Monday, December 09, 2019

NDB Parallel Query, part 3

In the previous part we showed how NDB will parallelise a simple
2-way join query from TPC-H. In this part we will describe how
the pushdown of joins to a storage engine works in the MySQL Server.

First a quick introduction to how a SQL engine handles a query.
The query normally goes through 5 different phases:
1) Receive query on the client connection
2) Query parsing
3) Query optimisation
4) Query execution
5) Send result of query on client connection

The result of 1) is a text string that contains the SQL query to
execute. In this simplistic view of the SQL engine we will ignore
any such things as prepared statements and other things making the
model more complex.

The text string is parsed by 2) into a data structure that represents
the query in objects that match concepts in the SQL engine.

Query optimisation takes this data structure as input and creates a
new data structure that contains an executable query plan.

Query execution uses the data structure from the query optimisation
phase to execute the query.

Query execution produces a set of result rows that is sent back to the

In the MySQL Server those phases isn't completely sequential, there are
many different optimisations that occurs in all phases. However for this
description it is accurate enough.

When we started working on the plan to develop a way to allow the storage
engine to take over parts of the query, we concluded that the storage
engine should use an Abstract Query Plan of some sort.

We decided early on to only push joins down after the query optimisation
phase. There could be some additional benefits of this, but the project
was sufficiently complex to handle anyways.

We see how the pushdown of a join into the storage engine happens:

As can be seen the storage engine receives the Query Plan as input and
produces a modified query plan as output. In addition the storage engine
creates an internal plan for how to execute the query internally.

NDB is involved in the Query Optimisation phase in the normal manner handled
by the MySQL Server. This means that NDB has to keep index statistics up to
date. A new feature can also be used to improve the cost model in MySQL 8.0.
This is to generate histograms on individual columns, this feature works per
MySQL Server and is generated by an SQL command. We will show a few examples
later on how this can be used to improve performance of queries.

MySQL uses a cost model, and this cost model works fairly well for NDB as well
even though NDB is a distributed storage engine. There is some improvements
possible in the exactness of the NDB index statistics, but the model as such
works well enough.

Examples of ways to change the query plan is when we push a condition
to the storage engine, in this case the query condition can be removed
from the query plan used by the MySQL Server. The internal query plan
contains information of join order, pushed conditions, linked reads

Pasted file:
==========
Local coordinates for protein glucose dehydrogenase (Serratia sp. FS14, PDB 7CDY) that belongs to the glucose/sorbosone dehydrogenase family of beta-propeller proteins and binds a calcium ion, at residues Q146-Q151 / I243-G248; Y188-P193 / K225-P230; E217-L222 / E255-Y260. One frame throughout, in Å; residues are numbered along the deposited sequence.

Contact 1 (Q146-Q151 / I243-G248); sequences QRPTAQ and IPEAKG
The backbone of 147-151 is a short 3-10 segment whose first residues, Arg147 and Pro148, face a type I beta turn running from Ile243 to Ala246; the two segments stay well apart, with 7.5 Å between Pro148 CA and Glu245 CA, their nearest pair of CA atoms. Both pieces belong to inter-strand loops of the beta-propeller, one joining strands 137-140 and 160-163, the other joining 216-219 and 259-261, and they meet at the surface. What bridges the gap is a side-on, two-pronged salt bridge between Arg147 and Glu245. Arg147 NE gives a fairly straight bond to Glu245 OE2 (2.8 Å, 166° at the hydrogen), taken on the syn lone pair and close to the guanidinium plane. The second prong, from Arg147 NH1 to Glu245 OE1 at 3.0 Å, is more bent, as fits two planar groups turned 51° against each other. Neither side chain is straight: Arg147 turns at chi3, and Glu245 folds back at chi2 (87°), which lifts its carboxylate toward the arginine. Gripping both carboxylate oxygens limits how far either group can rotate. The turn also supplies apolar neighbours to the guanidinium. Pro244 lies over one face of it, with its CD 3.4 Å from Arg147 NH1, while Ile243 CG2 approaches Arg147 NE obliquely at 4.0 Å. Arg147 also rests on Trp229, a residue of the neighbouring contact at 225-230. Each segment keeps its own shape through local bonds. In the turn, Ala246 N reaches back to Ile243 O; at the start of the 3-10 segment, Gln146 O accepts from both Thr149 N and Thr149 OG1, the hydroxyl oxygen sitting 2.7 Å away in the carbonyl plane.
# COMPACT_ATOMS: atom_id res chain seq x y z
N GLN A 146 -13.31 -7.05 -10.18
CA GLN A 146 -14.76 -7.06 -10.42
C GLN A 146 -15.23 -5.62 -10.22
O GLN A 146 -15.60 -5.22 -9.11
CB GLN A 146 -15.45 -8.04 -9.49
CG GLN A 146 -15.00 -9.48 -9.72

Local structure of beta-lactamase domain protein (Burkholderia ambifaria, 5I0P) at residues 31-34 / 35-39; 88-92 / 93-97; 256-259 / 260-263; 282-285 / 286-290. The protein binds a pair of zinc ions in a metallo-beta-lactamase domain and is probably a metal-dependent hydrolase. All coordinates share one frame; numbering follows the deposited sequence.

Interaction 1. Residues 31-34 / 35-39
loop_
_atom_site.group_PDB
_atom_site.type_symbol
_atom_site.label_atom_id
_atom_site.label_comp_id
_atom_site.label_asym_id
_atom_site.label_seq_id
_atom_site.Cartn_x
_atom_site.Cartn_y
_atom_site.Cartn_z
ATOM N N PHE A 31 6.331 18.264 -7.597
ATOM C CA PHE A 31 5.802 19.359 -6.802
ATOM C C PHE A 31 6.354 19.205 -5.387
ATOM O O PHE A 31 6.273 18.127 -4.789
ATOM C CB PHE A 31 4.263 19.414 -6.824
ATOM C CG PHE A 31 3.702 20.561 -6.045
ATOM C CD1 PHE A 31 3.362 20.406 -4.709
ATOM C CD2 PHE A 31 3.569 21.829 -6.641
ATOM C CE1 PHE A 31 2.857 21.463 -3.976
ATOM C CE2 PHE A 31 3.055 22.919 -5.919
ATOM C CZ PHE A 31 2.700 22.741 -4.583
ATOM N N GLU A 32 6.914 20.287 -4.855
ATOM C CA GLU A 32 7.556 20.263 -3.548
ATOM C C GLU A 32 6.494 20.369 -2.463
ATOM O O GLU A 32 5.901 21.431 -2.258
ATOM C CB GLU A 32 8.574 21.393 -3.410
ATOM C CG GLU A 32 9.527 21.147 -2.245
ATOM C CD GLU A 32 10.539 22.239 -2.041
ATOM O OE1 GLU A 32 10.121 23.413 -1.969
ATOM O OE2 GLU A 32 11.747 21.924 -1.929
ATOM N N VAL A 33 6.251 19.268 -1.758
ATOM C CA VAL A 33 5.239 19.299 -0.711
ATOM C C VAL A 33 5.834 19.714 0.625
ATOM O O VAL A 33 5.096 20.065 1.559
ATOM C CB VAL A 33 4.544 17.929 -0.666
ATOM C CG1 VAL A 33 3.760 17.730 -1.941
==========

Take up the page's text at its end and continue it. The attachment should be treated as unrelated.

from a table earlier in the join order to a later table in the join
order. Some parts of the internal query execution can be modified as
the query is executed. Examples of such things is the parallelism used
in the query. This can be optimised to make optimal use of the server
resources (CPU, memory, disks and networks).

The storage engine can select to handle the join partially or fully.
Taking care of a pushdown partially can be down both on condition level
as well as on a table level.

So as an example if we have a condition that cannot be pushed to NDB, this
condition will not be pushed, but the table can still be pushed to NDB.
If we have a 6-way join and the third table in the join for some reason
cannot be pushed to NDB, then we can still push the join of the first two
tables, the result of those two tables joined is then joined inside the
MySQL server and finally the results are fed into the last 3-way join that
is also pushed to NDB.

One common case where a query can be pushed in multiple steps into NDB is
when the query contains a subquery. We will look into such an example
in a later blog.

So in conclusion the join pushdown works by first allowing the MySQL Server
to create an optimal execution plan. Next we attempt to push as many parts
down to the NDB storage engine as possible.

The idea with the pushdown is to be able to get more batching happening.
For example if we have a key lookup in one of the tables in the join it is not
possible to handle more than one row at a time using the MySQL Server whereas
with pushdown we can handle hundreds of key lookups in parallel.

Another reason is that by moving the join operator into the data node we come
closer to the data. This avoids a number of messages back and forth between the
MySQL Server and the data nodes.

Finally by moving the join operator down into the data nodes we can even have
multiple join operators. This can be used  also for other things than the join operator
in the future such as aggregation, sorting and so forth.

An alternative approach would be to push the entire query down to NDB when it
works. The NDB model with join pushdown of full or partial parts of the
queries however works very well for the NDB team. We are thus able to develop
improvements of the join pushdown in a stepwise approach and even without being
able to push the full query we can still improve the query substantially.

As an example Q12 was not completely pushed before MySQL Cluster 8.0.18. Still
pushing only parts of it made a speedup of 20x possible, when the final step
of comparing two columns was added in 8.0.18 the full improvement of 40x
was made possible.

Next part
In the next part we will describe how NDB handle batches, this has an important
impact on the possible parallelism in query execution.

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